A sticker chart works great for this age! It makes them feel accomplished and they can see their progress as they work toward a goal. The key here is to keep the motivations intrinsic so that they value the goal they have set. Not one that we create for them. I like to work with children to attach a special reward that they have created alongside me to a set number of stickers. For example, after they fill up 1 row or 5 or 10 stickers, they can pick from an established list of rewards. Rewards don’t always have to be tangible, they can be experiential, which I find is most helpful. Examples of these are movie night, special daddy/mommy day, extra outside time, or a visit to the zoo or park/playground. Including children in the planning fosters more autonomy and control by giving them a choice of the chart colors, stickers, and rewards that motivate them internally. This can be fun and can offer moments for you both to get creative and tailor specifically to your child’s interests.
Teenagers: Anyone who has gone through the teenage years with a child, grandchild, niece or nephew can tell you they come with their own set of unique challenges. Teens are attempting to find their identity in terms of who they are, what they stand for, and how they want to be perceived. With sickness being such a commonplace topic now after a pandemic, they might have formed their own opinion or beliefs based on the influences in their environment or the ever-present impacts of social media and the news. While we want to foster this sense of independence, it can be hard if their emerging ideas don’t align with you or your family’s. Ultimately, you are the one who sets the values within your home and family. Working together alongside your teenager, you can guide them to reliable, accurate resources that can help when they are conflicted or struggling with who or what to believe. Simply letting them know you are open to conversation and exploring their opinions and ideas can go a long way, especially if they are different from yours. This will help them feel valued and will build a foundation of trust that can set them up to feel they can have additional or harder conversations down the road with you, when necessary.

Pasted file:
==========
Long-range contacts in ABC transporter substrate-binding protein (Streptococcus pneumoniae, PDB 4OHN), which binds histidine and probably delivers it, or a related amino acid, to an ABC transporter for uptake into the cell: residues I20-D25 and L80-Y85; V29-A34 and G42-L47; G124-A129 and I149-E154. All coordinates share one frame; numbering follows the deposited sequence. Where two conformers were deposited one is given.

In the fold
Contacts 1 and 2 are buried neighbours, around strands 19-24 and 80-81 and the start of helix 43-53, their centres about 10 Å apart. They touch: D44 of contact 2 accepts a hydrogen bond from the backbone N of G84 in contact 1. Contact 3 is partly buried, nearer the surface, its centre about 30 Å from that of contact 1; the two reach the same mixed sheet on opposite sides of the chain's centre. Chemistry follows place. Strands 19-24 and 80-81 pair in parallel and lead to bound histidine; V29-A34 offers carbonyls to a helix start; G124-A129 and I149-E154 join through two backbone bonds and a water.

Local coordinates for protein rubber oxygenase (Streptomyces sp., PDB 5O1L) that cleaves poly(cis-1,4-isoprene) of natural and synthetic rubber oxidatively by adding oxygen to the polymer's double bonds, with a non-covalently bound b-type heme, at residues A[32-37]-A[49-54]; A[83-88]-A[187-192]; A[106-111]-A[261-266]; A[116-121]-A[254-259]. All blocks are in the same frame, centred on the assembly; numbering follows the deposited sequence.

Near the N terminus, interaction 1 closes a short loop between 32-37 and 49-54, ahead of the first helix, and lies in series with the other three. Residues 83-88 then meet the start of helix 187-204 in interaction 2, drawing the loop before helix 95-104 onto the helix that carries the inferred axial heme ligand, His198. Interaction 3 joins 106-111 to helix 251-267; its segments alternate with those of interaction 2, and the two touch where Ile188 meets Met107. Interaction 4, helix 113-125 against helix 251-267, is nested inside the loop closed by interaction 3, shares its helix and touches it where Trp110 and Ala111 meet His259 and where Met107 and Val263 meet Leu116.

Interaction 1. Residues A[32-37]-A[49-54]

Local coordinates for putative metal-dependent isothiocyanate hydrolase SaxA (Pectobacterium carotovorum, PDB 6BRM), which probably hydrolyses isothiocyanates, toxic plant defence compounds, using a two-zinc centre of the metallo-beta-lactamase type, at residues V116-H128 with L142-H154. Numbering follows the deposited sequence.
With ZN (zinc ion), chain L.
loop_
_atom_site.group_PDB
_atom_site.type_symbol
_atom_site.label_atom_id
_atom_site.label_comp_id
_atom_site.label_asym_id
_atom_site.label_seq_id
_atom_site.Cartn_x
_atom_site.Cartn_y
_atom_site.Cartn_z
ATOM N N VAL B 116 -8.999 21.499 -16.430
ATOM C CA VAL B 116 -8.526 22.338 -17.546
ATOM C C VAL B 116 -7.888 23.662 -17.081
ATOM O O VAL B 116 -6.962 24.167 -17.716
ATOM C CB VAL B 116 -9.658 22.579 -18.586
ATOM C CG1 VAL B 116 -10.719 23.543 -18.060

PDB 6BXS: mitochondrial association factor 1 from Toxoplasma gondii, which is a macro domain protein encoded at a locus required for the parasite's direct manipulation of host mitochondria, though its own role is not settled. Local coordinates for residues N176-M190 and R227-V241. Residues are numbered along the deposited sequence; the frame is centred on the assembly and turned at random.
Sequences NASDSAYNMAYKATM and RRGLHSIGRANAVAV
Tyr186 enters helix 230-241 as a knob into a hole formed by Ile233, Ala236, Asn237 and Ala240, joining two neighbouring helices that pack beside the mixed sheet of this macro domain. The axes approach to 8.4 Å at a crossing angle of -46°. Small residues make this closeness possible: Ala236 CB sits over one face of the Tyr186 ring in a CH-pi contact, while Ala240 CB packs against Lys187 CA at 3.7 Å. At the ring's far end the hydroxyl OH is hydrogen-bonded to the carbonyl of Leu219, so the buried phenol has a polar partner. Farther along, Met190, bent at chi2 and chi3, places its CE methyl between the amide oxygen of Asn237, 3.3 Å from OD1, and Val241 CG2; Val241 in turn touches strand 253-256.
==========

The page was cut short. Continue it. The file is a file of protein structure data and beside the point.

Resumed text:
When educating children about how to keep healthy, here are some things I love to share for an overall picture. I explain that the body is a system with many parts and that when the parts work together, they are healthier. I like to share about the emotional, social, mental, physical, and spiritual aspects of health. Emotionally, being aware of how they feel and being able to express their feelings appropriately is key to stress reduction. Reduced stress helps our immune system stay strong. Socially, being connected with a strong support system, positive relationships, and family are key. This helps regulate our emotions and provides our bodies with healthy hormones. Mentally, being able to share feelings and thoughts with others, ask questions, and process information accurately is helpful in understanding overall health. Physically, reducing sugars and increasing exercise and fresh air are recipes for healthier bodies. Spiritually, encouraging children to lean on God and talk to and pray for protection, wisdom, and covering is important. Having mentors to ask tough spiritual questions is beneficial also.